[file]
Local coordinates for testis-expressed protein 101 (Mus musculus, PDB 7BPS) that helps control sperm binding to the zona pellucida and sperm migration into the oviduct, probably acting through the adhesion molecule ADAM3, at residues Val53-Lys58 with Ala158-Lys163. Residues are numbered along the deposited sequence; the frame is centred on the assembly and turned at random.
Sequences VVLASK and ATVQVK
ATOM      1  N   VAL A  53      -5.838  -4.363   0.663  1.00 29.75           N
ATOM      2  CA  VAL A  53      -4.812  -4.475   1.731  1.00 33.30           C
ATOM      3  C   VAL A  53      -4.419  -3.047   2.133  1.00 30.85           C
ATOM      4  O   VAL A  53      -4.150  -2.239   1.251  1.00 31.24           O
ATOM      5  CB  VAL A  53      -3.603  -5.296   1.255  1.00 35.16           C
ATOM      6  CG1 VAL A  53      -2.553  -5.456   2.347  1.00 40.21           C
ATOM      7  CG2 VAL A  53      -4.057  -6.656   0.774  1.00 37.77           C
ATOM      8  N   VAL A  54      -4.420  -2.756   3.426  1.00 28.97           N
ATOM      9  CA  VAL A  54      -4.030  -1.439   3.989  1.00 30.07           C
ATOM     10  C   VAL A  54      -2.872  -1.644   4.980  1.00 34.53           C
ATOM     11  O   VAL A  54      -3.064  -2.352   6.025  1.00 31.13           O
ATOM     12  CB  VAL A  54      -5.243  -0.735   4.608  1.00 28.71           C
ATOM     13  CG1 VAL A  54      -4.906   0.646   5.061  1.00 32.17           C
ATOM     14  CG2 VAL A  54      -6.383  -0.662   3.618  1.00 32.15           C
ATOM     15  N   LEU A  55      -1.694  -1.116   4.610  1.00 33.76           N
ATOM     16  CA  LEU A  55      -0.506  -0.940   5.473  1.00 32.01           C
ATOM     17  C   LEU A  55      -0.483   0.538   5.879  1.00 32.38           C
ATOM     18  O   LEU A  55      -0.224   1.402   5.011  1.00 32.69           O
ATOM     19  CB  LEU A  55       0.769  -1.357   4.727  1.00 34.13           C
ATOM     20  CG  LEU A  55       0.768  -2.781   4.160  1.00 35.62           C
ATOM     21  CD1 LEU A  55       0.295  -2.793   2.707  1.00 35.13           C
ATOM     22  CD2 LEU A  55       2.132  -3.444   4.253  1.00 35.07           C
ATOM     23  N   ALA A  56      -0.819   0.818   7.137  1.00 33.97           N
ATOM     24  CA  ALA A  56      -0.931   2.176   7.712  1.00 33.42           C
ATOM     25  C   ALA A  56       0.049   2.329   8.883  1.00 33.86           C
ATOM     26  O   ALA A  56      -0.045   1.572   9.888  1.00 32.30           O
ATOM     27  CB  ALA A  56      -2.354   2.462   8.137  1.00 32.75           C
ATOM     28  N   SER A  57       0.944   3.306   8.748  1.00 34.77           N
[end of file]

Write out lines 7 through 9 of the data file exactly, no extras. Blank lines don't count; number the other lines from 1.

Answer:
ATOM      5  CB  VAL A  53      -3.603  -5.296   1.255  1.00 35.16           C
ATOM      6  CG1 VAL A  53      -2.553  -5.456   2.347  1.00 40.21           C
ATOM      7  CG2 VAL A  53      -4.057  -6.656   0.774  1.00 37.77           C